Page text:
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Foreign investors bet on recovery

By Judy Martel ·
Monday, March 4, 2013
Posted: 10 am ET

The housing recovery is looking pretty attractive to foreign investment firms that are buying properties at a discount in the hopes of realizing a return as prices and demand increase.

For the past few years, smaller investors in the housing market have given way to larger U.S. private equity firms that have been buying tracts of homes or rental buildings. Now firms from Europe, Australia and Canada are entering the market by buying properties to rent and eventually sell, according to The Wall Street Journal.

While investors may be making a solid bet on an improving housing market, there are detractors who believe the entry of large investment firms based here and abroad is crowding out individual investors. U.S. firms complain that foreign firms can take advantage of currency exchange rates to outbid them.

Smaller investors who buy a house or two at a time to rehab and rent or sell also accuse the large firms of damaging housing values because they buy in such bulk that they can't properly maintain the properties.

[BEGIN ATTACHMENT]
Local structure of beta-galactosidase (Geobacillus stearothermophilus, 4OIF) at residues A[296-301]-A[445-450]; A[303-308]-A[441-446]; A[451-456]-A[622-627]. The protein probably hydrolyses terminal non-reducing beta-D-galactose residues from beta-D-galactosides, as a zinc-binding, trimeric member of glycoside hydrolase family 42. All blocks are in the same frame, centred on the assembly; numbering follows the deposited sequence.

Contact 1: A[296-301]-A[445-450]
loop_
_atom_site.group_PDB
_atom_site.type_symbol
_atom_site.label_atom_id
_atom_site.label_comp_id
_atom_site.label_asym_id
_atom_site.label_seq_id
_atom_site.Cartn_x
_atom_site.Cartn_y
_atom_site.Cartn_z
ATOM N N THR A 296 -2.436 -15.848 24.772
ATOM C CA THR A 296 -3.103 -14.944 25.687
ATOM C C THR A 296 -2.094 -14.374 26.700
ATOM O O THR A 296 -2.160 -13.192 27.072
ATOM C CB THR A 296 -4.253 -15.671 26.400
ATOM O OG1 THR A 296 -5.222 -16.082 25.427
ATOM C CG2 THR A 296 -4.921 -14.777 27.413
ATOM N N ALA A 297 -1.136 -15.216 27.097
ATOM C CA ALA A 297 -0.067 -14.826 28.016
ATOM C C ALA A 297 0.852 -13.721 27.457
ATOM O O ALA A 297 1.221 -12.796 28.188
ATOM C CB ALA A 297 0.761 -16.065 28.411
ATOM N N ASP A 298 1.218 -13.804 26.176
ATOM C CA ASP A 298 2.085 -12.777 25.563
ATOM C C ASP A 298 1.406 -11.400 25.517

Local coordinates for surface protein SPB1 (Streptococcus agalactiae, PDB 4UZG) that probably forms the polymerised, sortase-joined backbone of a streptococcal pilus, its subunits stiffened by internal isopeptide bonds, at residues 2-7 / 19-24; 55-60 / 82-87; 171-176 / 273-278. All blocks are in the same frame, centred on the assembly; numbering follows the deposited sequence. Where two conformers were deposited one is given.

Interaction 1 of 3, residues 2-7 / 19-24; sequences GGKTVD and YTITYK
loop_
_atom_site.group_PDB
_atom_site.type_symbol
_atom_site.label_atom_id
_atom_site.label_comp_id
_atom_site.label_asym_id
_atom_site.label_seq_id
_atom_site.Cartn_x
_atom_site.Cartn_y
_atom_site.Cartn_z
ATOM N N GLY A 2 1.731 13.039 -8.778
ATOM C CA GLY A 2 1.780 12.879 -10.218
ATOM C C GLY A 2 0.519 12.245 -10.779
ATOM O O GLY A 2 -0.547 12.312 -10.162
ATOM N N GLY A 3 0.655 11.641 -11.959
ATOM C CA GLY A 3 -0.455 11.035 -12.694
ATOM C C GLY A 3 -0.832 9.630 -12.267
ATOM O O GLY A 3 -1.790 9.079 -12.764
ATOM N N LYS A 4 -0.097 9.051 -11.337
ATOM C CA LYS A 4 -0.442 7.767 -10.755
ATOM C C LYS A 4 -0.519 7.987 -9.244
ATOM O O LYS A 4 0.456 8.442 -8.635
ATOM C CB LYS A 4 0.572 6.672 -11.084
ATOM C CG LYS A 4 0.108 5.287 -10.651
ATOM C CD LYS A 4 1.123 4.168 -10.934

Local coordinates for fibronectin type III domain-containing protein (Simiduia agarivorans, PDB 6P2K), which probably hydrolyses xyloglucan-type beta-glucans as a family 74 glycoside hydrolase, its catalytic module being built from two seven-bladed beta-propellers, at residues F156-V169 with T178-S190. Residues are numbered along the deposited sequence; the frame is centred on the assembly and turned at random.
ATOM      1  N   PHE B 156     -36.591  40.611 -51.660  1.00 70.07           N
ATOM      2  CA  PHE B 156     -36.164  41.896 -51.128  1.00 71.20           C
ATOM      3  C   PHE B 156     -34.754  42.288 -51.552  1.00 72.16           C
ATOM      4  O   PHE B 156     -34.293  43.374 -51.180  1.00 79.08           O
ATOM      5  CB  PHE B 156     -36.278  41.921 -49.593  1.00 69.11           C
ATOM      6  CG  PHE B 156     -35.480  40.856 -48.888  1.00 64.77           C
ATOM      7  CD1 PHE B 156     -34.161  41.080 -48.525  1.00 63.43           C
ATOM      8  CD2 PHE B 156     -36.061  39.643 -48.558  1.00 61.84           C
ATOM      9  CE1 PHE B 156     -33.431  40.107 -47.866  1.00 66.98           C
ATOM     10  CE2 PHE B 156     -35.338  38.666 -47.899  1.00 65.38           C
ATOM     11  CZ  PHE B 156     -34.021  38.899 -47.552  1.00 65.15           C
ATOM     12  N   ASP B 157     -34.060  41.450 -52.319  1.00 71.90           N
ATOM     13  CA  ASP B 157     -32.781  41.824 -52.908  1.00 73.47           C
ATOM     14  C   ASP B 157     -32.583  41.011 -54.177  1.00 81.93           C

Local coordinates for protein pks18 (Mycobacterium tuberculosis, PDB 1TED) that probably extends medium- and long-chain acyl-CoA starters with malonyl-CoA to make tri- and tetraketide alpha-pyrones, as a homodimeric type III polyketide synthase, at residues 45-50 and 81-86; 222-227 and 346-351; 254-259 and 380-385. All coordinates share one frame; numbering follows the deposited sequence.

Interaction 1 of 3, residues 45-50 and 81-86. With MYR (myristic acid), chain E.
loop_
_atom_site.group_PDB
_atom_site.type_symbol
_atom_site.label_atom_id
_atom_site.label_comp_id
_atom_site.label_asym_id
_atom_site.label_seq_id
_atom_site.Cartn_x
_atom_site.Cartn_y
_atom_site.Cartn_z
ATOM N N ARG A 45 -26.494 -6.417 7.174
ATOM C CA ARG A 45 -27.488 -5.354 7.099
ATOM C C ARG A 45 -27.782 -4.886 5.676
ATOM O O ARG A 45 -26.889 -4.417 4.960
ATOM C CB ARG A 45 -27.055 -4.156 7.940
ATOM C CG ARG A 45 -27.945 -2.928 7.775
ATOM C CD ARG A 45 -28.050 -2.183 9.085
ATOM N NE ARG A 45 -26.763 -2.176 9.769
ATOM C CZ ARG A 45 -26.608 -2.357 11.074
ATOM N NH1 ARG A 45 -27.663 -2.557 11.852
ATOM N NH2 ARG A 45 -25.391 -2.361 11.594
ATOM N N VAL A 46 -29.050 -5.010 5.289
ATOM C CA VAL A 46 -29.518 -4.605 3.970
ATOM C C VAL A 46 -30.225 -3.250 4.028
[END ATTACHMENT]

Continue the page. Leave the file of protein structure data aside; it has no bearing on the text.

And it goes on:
John Taylor, CEO of National Community Reinvestment Coalition, told The Wall Street Journal that these firms are promoting rentals over homeownership, thus depressing home values.

On the other hand, the investment in wide swaths of properties can help housing markets return to health, according to Doug Duncan, chief economist of Fannie Mae. "Investors are a huge benefit to the market in that they help work off that excess inventory through transferring them to rentals while owner-occupant demand rebuilds," he said.

What do you think about large investment firms buying properties to rent or sell?

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1 Comment
March 05, 2013 at 9:50 am

In the case of certain condominium complexes, an increased percentage of investor owned (rented out) units can depress prices. There seems to be a serious lack of first time buyers which is in part being offset by the investor market.